Saturday, November 2, 2013

Gravity (2013)

Cast: Sandra Bullock, George Clooney

Director: Alfonso Cuarón

Synopsis: Sandra Bullock stars as medical engineer Ryan Stone aboard the STS-157 space shuttle. On her first mission an annoying setback quickly turns into a deadly reality. Suddenly Stone and the only other surviving astronaut, Matt Kowalski (played by George Clooney), face nearly impossible odds for survival. Stone’s perseverance is put to the test to find out just how far she is willing to go to once again feel the pull of gravity.

Reviewer’s Rating: 4.5/5 reels


In the film Gravity, Alfonso Cuarón manages to create a world in which the audience not only feels lost in space with the characters, but where the audience is also on the edge of their seats, sucking in oxygen while something as foreign as space suddenly becomes an all too real death-threat. As a director of many films including Harry Potter and the Prisoner of Azkaban, Cuarón is no stranger to suspense, and this film definitely does not disappoint.

Gravity’s story is incredibly well written. There is a very visible character arc where Ryan Stone transforms from a panicking mess who has no motivation for life to a perseverant woman who chooses to believe in life’s purpose and value. The script manages to explore core values such as the meaning of life, the purpose of living, and the power of love, while simultaneously being both humorous and believable.

The cinematography too is not only breathtakingly stunning but is also so believable that it never once draws the viewer out of the story; instead it keeps the audience experiencing space in all of its vastness. In order to preserve the believability of this film, Cuarón even went so far as to develop a new special technique to give the realistic sense of having zero gravity on camera.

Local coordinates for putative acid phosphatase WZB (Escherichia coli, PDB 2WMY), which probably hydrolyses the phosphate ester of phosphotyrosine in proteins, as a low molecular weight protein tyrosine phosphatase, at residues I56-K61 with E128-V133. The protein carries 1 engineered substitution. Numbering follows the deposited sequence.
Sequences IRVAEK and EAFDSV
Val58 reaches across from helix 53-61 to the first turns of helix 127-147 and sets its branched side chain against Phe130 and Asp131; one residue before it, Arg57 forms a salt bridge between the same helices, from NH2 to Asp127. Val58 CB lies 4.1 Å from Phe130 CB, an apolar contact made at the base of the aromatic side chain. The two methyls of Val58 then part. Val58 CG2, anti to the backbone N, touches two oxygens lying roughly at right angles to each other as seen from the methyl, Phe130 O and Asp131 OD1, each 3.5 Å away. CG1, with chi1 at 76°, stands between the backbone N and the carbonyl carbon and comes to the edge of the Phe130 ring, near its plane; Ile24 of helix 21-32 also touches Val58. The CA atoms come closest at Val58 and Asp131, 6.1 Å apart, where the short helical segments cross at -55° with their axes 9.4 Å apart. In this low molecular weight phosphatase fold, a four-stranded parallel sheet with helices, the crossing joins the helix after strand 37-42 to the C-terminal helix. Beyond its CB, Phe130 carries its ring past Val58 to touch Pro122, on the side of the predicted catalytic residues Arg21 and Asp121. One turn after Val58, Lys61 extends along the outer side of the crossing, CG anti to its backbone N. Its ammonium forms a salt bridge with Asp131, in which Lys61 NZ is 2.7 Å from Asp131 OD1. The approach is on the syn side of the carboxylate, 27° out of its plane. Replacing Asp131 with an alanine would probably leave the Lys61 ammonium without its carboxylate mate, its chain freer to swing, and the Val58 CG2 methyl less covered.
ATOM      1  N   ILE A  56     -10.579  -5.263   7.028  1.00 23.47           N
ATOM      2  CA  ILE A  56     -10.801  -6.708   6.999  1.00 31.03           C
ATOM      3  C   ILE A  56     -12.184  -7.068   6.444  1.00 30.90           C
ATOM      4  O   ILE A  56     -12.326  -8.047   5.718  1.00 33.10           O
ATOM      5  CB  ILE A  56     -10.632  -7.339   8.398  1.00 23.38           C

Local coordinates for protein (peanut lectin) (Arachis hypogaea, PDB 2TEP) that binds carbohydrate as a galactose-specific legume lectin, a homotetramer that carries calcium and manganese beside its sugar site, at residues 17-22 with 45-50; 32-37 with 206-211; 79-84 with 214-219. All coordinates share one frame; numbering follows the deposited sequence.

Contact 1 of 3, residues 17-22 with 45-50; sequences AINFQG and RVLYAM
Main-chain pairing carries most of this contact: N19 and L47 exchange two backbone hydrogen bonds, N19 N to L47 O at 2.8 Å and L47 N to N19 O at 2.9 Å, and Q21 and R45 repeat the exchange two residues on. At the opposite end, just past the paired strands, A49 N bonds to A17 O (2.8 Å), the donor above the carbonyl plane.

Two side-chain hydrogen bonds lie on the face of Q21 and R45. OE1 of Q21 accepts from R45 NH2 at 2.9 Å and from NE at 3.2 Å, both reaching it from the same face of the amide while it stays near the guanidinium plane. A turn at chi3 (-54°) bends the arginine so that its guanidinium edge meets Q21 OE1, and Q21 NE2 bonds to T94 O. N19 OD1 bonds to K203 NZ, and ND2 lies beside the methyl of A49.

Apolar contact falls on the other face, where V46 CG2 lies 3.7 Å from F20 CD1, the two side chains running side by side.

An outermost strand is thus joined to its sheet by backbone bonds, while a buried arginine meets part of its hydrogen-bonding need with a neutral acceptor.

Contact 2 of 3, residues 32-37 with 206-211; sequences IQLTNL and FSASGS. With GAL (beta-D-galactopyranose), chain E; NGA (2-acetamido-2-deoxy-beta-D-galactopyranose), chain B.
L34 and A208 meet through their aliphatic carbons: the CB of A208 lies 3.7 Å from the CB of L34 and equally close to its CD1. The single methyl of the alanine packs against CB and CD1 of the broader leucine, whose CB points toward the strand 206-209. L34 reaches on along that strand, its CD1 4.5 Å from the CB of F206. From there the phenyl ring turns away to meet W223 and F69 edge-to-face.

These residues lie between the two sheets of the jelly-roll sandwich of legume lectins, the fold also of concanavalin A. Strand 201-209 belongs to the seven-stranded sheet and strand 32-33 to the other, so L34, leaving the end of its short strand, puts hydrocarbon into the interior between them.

George Clooney and Sandra Bullock are fantastic actors and almost perfectly cast for this film. The only reservation this reviewer had about Bullock was that she seems very much like a rookie astronaut and not at all the sort of person that NASA would spend a fortune to send into space. That being said, Stone’s credibility with NASA is well established at the beginning of the film. Also, it is important to note that Stone’s rookie tendencies would be very normal for anyone experiencing the world of space for the first time. In that regard, Bullock completely brings to life the feeling of having no control over one’s surroundings and no reason to live, while still finding a very real purpose for life out of the chaos.

This film is very ambitious in that it is extremely artistic, has only one character the majority of the time, and yet still attempts to entertain the average moviegoer. Cuarón, however, does an incredible job of keeping the audience engaged the entire time. The film is the perfect length with just enough suspense to leave the audience gasping for breath at the end of the film and marveling at the force of gravity.

By: Rebecca Strauss

{ 2 comments... read them below or Comment }